She added that the songs she spends all her time working on are the ones that aren't as good.
Songwriting can be kind of hard to explain, but guitars are a different matter. They're pure magic, as far as she's concerned, and Wheeler is very particular about hers.
She said, "It's funny I was talking to someone yesterday, and they asked me if I got to a show and somehow my guitar didn't make it, could I do the show?"
She wasn't entirely sure about that.
"I suppose I could use another person's guitar," she said, hesitantly. "If it wasn't too big. And I really need fingerpicks...
"I don't know. I just don't know anyone more fussy about their instruments than I am."
These days, Wheeler keeps a tight grip on her Collings C-10, which has a story attached to it.
"I bought it at McCabe's in Santa Monica, which is this great guitar shop that's also a gig," she said. "At the time, I bought it because I was flying with one of my Olson guitars, and I didn't want to fly with my Olson guitar because I love the guitar, right?"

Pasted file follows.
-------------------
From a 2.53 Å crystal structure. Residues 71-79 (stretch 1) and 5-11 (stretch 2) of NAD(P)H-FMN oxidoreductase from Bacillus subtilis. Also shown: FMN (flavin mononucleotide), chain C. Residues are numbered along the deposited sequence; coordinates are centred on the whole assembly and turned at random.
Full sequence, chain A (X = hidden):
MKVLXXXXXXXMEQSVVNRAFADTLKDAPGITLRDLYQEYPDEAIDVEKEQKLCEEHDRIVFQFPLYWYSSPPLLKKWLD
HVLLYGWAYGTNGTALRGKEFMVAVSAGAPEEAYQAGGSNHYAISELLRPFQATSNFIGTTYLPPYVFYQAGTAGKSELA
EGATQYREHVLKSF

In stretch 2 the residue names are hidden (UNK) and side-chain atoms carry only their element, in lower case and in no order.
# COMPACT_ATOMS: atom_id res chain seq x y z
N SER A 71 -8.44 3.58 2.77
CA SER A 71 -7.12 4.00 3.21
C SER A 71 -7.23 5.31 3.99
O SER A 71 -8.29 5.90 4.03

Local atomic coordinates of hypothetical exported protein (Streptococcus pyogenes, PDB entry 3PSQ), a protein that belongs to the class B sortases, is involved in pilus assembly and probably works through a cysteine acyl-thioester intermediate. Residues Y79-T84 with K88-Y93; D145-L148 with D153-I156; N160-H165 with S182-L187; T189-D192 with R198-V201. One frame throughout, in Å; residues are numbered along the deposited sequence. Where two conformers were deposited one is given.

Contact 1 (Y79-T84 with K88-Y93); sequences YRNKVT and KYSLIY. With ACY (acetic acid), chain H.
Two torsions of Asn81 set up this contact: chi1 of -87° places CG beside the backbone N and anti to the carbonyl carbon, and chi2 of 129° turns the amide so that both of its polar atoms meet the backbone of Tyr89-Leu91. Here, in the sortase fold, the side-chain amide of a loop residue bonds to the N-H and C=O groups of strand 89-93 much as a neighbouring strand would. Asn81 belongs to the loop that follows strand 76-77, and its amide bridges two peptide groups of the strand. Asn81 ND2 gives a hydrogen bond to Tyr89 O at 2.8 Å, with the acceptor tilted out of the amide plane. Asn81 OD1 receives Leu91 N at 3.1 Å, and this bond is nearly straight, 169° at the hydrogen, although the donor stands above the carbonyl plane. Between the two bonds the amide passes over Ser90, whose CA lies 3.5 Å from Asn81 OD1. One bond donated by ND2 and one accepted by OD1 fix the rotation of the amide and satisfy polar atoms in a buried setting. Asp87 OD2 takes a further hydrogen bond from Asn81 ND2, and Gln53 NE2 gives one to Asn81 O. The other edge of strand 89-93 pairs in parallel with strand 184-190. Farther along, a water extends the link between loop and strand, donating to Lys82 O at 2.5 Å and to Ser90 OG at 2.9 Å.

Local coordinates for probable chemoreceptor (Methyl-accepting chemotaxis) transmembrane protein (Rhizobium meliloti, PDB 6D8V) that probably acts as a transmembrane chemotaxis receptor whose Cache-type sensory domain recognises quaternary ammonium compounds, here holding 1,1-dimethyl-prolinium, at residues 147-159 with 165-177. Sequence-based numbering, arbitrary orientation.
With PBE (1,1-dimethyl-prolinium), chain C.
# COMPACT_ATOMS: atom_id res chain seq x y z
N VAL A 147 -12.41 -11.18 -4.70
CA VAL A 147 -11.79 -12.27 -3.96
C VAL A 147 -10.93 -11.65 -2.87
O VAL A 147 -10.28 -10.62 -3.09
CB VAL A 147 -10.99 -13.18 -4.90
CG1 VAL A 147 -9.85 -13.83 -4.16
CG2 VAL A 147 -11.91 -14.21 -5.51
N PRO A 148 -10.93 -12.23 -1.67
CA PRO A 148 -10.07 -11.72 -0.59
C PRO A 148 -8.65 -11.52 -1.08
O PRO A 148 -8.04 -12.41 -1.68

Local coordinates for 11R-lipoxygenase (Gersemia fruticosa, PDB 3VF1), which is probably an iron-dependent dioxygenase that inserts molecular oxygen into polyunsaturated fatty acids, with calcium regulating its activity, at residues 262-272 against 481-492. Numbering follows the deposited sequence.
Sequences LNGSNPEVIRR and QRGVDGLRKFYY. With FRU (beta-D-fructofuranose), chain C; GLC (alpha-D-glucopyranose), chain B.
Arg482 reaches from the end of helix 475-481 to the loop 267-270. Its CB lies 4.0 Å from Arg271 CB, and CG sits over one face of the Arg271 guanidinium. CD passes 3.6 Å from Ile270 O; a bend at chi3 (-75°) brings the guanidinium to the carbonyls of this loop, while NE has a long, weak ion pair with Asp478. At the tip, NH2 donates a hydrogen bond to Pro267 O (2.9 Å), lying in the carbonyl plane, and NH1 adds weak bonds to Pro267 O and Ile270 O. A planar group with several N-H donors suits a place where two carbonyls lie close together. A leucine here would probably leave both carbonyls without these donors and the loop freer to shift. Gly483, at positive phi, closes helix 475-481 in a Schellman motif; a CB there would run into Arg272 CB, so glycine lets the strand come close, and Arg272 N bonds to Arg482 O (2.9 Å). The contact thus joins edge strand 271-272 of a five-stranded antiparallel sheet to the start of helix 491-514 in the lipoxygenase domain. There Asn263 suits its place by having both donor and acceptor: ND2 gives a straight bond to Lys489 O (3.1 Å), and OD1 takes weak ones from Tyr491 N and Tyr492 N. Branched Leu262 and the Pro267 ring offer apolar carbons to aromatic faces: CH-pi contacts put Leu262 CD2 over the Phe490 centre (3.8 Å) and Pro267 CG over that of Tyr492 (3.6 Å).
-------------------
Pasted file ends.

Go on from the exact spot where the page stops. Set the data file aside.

(Some of the players who use Olsons are James Taylor, Leo Kotke, Lou Reed and Sting).
So Wheeler bought the Collings guitar, played with it, but wasn't entirely happy with it. On a trip to Austin, where Collings is based, she stopped in at its workshop and asked them to adjust the neck to make the guitar a little easier for her to work with.
"Then it became my absolutely favorite guitar," she said. "So I bought another Collings, so I wouldn't have to fly with that one."
Lately, however, she's been playing with an old Goya guitar, the same guitar she had when she was 13.
Wheeler said, "I picked it up because I was playing the ukulele again and playing nylon strings again instead of steel and remembering how delightful that is."
The strings are kinder to her hands, particularly in the winter when her skin gets very dry and the steel strings cut her fingers.
"Nylon strings are just so much easier to deal with," she said.
Reach Bill Lynch at ly...@wvgazette.com or 304-348-5195.